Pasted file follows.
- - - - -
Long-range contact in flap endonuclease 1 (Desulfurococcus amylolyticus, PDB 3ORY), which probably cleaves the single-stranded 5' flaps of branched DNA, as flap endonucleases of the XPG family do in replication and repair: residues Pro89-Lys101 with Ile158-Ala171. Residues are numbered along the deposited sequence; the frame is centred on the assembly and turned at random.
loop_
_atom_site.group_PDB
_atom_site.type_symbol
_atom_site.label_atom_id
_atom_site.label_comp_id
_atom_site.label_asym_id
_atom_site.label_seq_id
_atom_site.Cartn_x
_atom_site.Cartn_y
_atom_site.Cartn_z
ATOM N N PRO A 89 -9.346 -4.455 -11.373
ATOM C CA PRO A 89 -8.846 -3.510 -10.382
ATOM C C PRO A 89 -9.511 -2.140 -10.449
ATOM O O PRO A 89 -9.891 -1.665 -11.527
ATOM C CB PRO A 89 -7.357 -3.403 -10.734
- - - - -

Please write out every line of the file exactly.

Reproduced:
Long-range contact in flap endonuclease 1 (Desulfurococcus amylolyticus, PDB 3ORY), which probably cleaves the single-stranded 5' flaps of branched DNA, as flap endonucleases of the XPG family do in replication and repair: residues Pro89-Lys101 with Ile158-Ala171. Residues are numbered along the deposited sequence; the frame is centred on the assembly and turned at random.
loop_
_atom_site.group_PDB
_atom_site.type_symbol
_atom_site.label_atom_id
_atom_site.label_comp_id
_atom_site.label_asym_id
_atom_site.label_seq_id
_atom_site.Cartn_x
_atom_site.Cartn_y
_atom_site.Cartn_z
ATOM N N PRO A 89 -9.346 -4.455 -11.373
ATOM C CA PRO A 89 -8.846 -3.510 -10.382
ATOM C C PRO A 89 -9.511 -2.140 -10.449
ATOM O O PRO A 89 -9.891 -1.665 -11.527
ATOM C CB PRO A 89 -7.357 -3.403 -10.734